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An Army of One
National Review Online ^ | 02 FEB 04 | Jim Geraghty

Posted on 02/02/2004 9:15:36 AM PST by dts32041

An Army of One
Why Wes Clark's coworkers hated him.

It appears that Wesley Clark's political career will be remembered as one of those inexplicable and regrettable momentary fads, like flash mobs, the XFL, or Tickle-Me-Elmo. Or New Coke, although even that syrupy misstep probably could have gotten more than 13 percent in New Hampshire.

So there's less need to understand why Clark was so hated by so many people he worked with in the Army than when he was a potential viable candidate. Nonetheless, Clark is, at press-time, ahead in Oklahoma — he could still add himself to the list of media-hyped Comeback Kids of this interminable primary; so the opinions of those who worked closest with Clark.

Interviews with a wide variety of current and retired military officials reveal that Clark was disliked by only three groups: Those whom ranked above him in the chain of command whom he ignored, his peers at the same rank whom he lied to, and those serving beneath him whom he micromanaged. Other than that, everyone liked him.

The simplest, most likely reason for the scathing, if vague, criticisms of Clark from former Chairman of the Joint Chiefs of Staff Henry Hugh Shelton and Defense Secretary William Cohen, is this: As NATO commander, Wesley Clark had problems with the Pentagon's chain of command. When Clark's bosses didn't agree with him, he just went around them.

Shelton's and Cohen's views on Kosovo were often diametrically opposed to Clark's. But the Pentagon didn't speak with one voice to the White House, because Clark kept going behind his superiors' backs and proposing ideas to National Security Advisor Sandy Berger and Secretary of State Madeline Albright.

Today, Clark insists he never went around the chain of command. He argues that his job as NATO commander was a "two-hatted" position, partly a U.S. military role and partly a diplomatic post, leading the 19-nation coalition. He contends the latter role required him to assist the secretary of state and other White House officials.

But most of the Pentagon believed Clark crossed a line.

"He should not have been going to Sandy Berger and Madeline Albright," said retired Gen. Thomas McInerney, who nonetheless agrees the Kosovo military action was the right course. "This chain of command was to the secretary of defense and to the chairman of the Joint Chiefs of Staff. That was the loyalty issue and the integrity issue. His job should have been to convince his U.S. military leaders the value of going into Kosovo... That's where he lost an awful lot of respect."

"He forgot that the national-command authority included the secretary of defense," said one retired defense official who worked with Clark. "He saw himself as having a direct line to the White House. Clark had his own point of view. He knew, in his heart, he was in tune with what Madeline Albright and Bill Clinton and the White House wanted, and he pushed it. The secretary of defense and chairman of the Joint Chiefs didn't agree, but he decided he didn't really have to listen to them."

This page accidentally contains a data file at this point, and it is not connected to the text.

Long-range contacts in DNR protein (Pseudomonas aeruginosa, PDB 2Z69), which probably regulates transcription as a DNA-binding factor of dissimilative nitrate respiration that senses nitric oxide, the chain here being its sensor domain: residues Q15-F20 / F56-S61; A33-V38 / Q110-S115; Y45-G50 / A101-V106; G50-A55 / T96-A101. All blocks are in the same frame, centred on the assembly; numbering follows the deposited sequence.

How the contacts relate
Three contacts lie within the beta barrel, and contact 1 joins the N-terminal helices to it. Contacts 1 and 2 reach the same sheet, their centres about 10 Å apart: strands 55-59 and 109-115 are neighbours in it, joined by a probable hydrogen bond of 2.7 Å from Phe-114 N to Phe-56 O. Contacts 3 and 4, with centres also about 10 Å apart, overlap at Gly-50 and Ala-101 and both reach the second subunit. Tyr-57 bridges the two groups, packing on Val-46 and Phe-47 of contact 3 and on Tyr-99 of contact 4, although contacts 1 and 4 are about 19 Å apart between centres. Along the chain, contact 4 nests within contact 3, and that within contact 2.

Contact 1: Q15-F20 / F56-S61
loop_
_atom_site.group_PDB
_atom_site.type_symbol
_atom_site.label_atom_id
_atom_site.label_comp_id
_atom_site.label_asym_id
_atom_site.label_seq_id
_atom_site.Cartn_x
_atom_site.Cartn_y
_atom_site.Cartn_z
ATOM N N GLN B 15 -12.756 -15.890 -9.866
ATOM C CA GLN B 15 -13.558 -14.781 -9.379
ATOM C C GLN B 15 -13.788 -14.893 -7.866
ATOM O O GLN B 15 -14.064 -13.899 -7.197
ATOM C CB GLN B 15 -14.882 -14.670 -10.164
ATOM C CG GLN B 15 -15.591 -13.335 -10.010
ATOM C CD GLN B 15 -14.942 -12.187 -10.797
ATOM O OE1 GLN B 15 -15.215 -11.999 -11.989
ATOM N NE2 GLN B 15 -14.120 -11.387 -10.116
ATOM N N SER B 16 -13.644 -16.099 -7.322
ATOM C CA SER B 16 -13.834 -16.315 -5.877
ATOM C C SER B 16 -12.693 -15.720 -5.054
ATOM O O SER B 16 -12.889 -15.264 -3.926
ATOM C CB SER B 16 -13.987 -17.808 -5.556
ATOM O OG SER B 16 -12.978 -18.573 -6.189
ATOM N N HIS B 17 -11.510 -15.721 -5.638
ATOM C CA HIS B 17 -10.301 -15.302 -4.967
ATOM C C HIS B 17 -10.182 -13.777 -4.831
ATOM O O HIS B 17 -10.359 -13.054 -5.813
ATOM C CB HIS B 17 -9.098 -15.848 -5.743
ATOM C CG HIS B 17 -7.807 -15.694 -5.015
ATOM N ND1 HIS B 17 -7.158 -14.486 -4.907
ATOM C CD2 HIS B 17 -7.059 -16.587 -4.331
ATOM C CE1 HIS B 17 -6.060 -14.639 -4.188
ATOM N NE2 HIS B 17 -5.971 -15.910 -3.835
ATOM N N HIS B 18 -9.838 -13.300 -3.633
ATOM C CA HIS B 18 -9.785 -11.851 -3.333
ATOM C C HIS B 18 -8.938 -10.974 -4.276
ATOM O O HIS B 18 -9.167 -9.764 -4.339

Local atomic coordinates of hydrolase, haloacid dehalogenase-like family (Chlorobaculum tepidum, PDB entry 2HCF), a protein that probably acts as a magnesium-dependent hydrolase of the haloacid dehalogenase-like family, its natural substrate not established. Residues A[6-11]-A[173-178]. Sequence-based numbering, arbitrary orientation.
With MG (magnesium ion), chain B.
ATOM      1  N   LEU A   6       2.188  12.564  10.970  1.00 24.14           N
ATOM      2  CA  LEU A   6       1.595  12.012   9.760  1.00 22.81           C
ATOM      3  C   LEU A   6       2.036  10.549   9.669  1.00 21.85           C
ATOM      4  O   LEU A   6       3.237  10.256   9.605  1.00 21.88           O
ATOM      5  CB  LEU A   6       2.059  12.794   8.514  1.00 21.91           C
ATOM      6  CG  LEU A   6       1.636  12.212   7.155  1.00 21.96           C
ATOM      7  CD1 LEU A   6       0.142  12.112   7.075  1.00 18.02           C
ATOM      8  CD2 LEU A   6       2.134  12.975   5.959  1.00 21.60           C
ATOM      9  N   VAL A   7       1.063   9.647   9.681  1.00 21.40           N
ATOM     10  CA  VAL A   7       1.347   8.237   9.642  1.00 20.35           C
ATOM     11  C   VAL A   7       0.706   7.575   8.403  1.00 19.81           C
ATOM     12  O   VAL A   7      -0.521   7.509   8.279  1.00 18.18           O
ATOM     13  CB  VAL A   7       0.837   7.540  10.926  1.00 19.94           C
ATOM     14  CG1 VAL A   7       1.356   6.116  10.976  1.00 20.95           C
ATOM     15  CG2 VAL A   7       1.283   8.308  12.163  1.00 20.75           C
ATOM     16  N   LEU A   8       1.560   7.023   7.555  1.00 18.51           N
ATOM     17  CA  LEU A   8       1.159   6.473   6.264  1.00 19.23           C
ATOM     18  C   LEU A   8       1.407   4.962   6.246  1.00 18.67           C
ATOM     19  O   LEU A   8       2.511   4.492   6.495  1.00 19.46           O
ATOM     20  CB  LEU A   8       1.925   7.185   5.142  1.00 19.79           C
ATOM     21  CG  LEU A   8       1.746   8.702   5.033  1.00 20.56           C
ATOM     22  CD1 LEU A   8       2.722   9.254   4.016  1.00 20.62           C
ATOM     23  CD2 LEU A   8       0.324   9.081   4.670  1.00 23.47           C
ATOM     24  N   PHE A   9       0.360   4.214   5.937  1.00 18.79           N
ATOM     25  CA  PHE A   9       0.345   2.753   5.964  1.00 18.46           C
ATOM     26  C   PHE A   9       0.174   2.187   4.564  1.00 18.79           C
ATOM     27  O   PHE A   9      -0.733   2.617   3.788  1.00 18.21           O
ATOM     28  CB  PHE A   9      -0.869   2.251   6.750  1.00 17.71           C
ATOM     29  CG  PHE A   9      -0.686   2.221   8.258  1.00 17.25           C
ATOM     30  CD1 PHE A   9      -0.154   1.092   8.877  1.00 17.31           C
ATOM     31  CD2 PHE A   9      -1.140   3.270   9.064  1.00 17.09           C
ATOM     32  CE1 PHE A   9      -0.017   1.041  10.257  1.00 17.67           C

HOW TO LOSE FRIENDS AND ALIENATE PEERS: LIE

While Clark could charm certain secretaries of defense and chairmen of the joint chiefs, the Army itself evidently didn't think as highly of him. Clark's last three assignments were as head of strategic plans on the Joint Staff; commander in chief of U.S. Southern Command; and the SACEUR post. In none of the three was he the nominee of his own service.

One reason for the distrust came in 1994, when retired Army Lt. Gen. Marc Cisneros, competed with Clark for a four-star position heading U.S. Southern Command — leading U.S. forces in South and Central America — and lost.

Cisneros was the Army's top choice for the job, and seemed like an ideal candidate: a Spanish speaker who had taken Manuel Noriega into custody in 1990 when the Panamanian leader surrendered to U.S. troops. Clark, in contrast, speaks Russian and had never held a Latin American post.

Cisneros claims "very high sources in the Army" told him that Clark was angling for the job, and had sought help from his fellow former Little Rock resident, Bill Clinton.

"I said, 'Well, I know Wes Clark, I'll go ask him,'" Cisneros said. "I got in touch with him and said, 'Wes, I heard you're bucking for this position.' He said, 'No, absolutely not. It's yours for the taking.'"

Within weeks, Clinton had nominated Clark. Cisneros concluded that Clark had "lied to [his] face."

Since hitting the campaign trail, Clark has declined to respond directly to Cisneros's charge, but he told Time magazine, "People are entitled to their own opinions. The Army and the armed forces are very competitive institutions."

Anonymous Clark aides have suggested that Cisneros' public criticism is just bitterness over coming in second.